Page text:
Skip to main content
Faculty/Staff Resources
Biobehavioral Health
Search search
Mobile Search:

New placements offer students meaningful, virtual, summer field placements.

In quite a dramatic fashion, COVID-19 asserted itself in programs structured to facilitate students “learning by doing”, and the process of reflecting on those experiences which is the core of experiential learning. Both BBH’s internship program and the Global Health Minor are predicated on this learning model and this year’s “out of the box,” “out of the classroom,” and “out of the country” opportunities developed by program leaders Elizabeth Lasher, internship coordinator, and Dana Naughton, director of the Global Health Minor, were collateral damage of the  shutdowns required to stem the virus spread.

“We are fortunate,” Naughton said of the experience, “that students in our programs are particularly attuned to understanding the challenges of global and public health interventions whenever they occur and especially so during a pandemic.”

Lasher noted that while profoundly disappointed that long awaited fieldwork experiences were cancelled, “they understood the gravity of the situation and the actions needed for containment.”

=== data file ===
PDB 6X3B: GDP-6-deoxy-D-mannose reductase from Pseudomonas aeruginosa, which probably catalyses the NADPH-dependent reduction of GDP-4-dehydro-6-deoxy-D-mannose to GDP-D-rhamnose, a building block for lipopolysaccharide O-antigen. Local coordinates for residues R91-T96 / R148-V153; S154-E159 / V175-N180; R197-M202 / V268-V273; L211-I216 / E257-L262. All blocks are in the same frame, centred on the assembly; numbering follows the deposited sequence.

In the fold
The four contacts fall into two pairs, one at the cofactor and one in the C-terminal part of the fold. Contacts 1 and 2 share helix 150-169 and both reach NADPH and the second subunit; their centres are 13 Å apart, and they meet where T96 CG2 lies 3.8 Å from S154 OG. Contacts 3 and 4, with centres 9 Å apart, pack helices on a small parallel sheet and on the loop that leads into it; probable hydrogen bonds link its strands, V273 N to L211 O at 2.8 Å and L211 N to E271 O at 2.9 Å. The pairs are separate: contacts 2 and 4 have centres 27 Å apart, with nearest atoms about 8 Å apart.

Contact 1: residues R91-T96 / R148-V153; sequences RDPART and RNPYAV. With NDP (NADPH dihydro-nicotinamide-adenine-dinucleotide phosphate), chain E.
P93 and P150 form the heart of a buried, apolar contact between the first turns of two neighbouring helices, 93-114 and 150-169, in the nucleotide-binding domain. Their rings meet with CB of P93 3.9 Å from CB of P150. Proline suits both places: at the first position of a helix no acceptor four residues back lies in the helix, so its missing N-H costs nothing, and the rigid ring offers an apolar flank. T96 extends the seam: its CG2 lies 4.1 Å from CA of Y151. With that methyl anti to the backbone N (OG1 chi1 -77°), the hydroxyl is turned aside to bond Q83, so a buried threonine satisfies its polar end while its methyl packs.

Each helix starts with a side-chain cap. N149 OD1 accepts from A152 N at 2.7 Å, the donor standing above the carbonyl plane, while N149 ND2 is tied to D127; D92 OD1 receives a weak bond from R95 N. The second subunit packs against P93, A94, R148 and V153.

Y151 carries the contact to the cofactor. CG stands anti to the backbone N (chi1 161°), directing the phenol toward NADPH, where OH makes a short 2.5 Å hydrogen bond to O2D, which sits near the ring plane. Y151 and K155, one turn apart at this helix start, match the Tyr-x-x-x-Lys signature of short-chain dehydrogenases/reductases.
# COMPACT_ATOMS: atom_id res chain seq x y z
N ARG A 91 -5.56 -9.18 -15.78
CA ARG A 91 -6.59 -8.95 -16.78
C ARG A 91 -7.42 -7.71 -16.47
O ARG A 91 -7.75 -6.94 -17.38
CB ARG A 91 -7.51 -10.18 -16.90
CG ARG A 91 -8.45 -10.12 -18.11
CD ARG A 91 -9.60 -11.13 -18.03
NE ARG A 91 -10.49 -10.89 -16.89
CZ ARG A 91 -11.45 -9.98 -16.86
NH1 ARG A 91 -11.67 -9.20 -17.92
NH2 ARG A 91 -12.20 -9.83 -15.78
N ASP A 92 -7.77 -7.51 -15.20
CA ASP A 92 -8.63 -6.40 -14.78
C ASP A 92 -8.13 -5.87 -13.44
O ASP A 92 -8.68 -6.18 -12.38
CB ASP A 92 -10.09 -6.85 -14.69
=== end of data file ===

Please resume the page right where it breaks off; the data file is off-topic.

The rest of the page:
In response to the domestic and international field site closings, Naughton and Lasher quickly developed partnerships with the Pennsylvania Department of Health and Penn State’s Philadelphia Outreach Office and Amit Sharma, professor of hospitality management and finance and the director of the Food Decisions Research Laboratory, to provide students with highly relevant opportunities responsive to students’ profound desire to contribute in a meaningful ways with efforts to stem spread or help people during the challenge. Over the course of the summer, nearly 25 students from both programs worked as contact tracers with the Department of Health or as research assistants for the Philadelphia site of a global study on food insecurity during the COVID-19 pandemic.

Olivia Romano

“Participating in the Food Insecurity During COVID-19 research study has given me an opportunity to be a part of the type of community and global research that we discuss in class while giving me insight into the very real health and food access struggles of those who are right here in Philadelphia. This research directly applied to my degree, advanced my global health knowledge, and offered skill training, mentorship and hands on experience in how community-wide research is performed."

Olivia Romano, current student

Tadeo Riedel Gonzalez

"Volunteering as a contact tracer for the Pennsylvania Department of Health during the COVID-19 pandemic was an amazing experience that helped me progress towards my goal of becoming a physician’s assistant. Helping COVID-19 contacts helped me gain insight into how to communicate, listen, and respond to people who are going through a rough time. Comforting people who are struggling is something that you will have to do every day as a health care worker and this program gave me that opportunity. In the future, I will always remember how this program helped me gain valuable skills, prepared me for my career, and provided me with the opportunity to help fight the COVID-19 pandemic."

Tadeo Riedel Gonzalez, current student

Read other news articles